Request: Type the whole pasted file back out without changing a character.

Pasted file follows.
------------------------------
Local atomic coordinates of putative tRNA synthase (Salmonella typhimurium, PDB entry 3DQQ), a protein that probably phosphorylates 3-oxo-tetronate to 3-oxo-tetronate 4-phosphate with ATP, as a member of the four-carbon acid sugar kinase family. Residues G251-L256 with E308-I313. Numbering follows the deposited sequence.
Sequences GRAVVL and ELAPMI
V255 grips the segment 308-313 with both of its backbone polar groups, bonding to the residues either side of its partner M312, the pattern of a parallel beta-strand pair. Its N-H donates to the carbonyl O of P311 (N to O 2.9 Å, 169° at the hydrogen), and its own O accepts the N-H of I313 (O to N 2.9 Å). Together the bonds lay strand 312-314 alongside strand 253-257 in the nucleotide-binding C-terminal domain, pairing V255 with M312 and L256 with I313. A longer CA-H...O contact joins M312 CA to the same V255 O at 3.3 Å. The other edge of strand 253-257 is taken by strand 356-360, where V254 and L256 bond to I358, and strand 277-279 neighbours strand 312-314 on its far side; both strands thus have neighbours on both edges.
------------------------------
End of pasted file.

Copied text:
Local atomic coordinates of putative tRNA synthase (Salmonella typhimurium, PDB entry 3DQQ), a protein that probably phosphorylates 3-oxo-tetronate to 3-oxo-tetronate 4-phosphate with ATP, as a member of the four-carbon acid sugar kinase family. Residues G251-L256 with E308-I313. Numbering follows the deposited sequence.
Sequences GRAVVL and ELAPMI
V255 grips the segment 308-313 with both of its backbone polar groups, bonding to the residues either side of its partner M312, the pattern of a parallel beta-strand pair. Its N-H donates to the carbonyl O of P311 (N to O 2.9 Å, 169° at the hydrogen), and its own O accepts the N-H of I313 (O to N 2.9 Å). Together the bonds lay strand 312-314 alongside strand 253-257 in the nucleotide-binding C-terminal domain, pairing V255 with M312 and L256 with I313. A longer CA-H...O contact joins M312 CA to the same V255 O at 3.3 Å. The other edge of strand 253-257 is taken by strand 356-360, where V254 and L256 bond to I358, and strand 277-279 neighbours strand 312-314 on its far side; both strands thus have neighbours on both edges.